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Term used in psychology to question whether something measures that which it purports to measure. Given the great debate about intelligence any IQ test can be questioned on the grounds of its validity. Psychology immediately asks the question 'Does this test measure this thing we call intelligence?' Is it valid?
Variable interval schedule
Formula 1 version of fixed interval schedule! The variable interval schedule is where you change the time at which the reward is to be given. 5 seconds, 10 seconds, 19 seconds etc. A variable interval schedule sees a high and steady rate of behavioural response, and extinction is slow. .
Variable ratio schedule
Formula 1 version of fixed ratio schedule! Variable ratio is where you change the ratio of reward to desired behaviour. Using a variable ratio schedule Skinner rewarded the rats on the basis of their lever pressing 1:1, then 1:5; then 1:10 then 1:13 etc. A variable ratio schedule sees a high rate of behavioural response and is resistant to extinction. Variable interval schedule
A variable is something that can vary/change: such as thoughts, feelings, and behaviours, the subject matter of psychology. In psychological experiments we control, observe, and measure a number of different types of variable. These would include the independent variable, the dependent variable, and extraneous variables. The control, observation, and measurement of such is the hallmark of the experimental method in science.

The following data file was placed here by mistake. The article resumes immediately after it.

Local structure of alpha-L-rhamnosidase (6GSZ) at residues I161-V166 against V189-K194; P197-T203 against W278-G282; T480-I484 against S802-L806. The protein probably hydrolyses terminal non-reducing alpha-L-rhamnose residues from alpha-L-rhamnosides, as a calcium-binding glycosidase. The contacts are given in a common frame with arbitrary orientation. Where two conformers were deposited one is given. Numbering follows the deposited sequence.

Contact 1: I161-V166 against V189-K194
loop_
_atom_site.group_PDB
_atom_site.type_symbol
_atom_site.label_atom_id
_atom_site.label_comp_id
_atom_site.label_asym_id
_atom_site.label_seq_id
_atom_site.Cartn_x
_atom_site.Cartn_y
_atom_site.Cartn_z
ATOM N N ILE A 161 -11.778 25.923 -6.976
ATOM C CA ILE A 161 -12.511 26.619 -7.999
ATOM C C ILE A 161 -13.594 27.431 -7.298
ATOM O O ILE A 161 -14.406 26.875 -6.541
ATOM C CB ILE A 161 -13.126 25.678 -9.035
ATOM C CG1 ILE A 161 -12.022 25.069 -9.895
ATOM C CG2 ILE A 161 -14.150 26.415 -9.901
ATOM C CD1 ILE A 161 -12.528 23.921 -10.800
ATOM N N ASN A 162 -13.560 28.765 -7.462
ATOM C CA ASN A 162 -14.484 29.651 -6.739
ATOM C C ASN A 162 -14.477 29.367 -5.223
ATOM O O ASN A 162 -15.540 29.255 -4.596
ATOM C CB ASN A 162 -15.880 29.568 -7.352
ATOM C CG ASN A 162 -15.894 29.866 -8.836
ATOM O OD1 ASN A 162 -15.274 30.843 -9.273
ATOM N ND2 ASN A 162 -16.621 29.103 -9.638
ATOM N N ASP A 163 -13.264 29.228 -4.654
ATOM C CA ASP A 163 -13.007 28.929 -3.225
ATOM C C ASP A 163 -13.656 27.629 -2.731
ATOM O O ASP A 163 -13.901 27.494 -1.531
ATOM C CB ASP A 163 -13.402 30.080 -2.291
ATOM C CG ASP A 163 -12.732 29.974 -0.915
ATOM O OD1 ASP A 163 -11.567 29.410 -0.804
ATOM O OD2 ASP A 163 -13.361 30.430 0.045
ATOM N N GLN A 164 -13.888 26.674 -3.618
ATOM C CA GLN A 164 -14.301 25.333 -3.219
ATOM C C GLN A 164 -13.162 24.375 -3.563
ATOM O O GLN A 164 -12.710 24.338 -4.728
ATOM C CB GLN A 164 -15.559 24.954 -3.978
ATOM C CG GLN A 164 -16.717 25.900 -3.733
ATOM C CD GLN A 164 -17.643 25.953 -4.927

Part of our brain situated just above our neck that allows us to experience vision. Information from the optic nerve from our left eye goes to our right visual cortex, and optic nerve from our right eye to our left visual cortex. The two optic nerves cross over in the middle of our brain at the optic chiasma. Getting a knock on the back of the head is the reason we see 'stars before our eyes'. Our visual cortex has been given a shock.
This is our encoded memory of a stimulus on the basis of any visual property associated with it. We encode visual information, like the words on a page, to visual memory. Our visual memory is poor in comparison to acoustic memory. Try passing an exam on the basis of having only read over your class notes. You will hardly remember a thing - so DON'T!!
When we come across a stimulus we encode it to memory on the basis of its properties. Visual memory concerns what we remember about something on the basis of what it looks like. Our visual memory is not all that brilliant when compared to the two other encoding systems we use to get stimulus information into memory These other systems are called acoustic code, and semantic code. Acoustic encoding occurs when a stimulus has some sound property associated with it. Semantic encoding occurs when a stimulus is personally meaningful. We remember much more of what we hear, than what we see, and remember even more again if what we encounter is important to us as individuals.
A sample made up of people who volunteer to take part in your research. Can give rise to volunteer bias.
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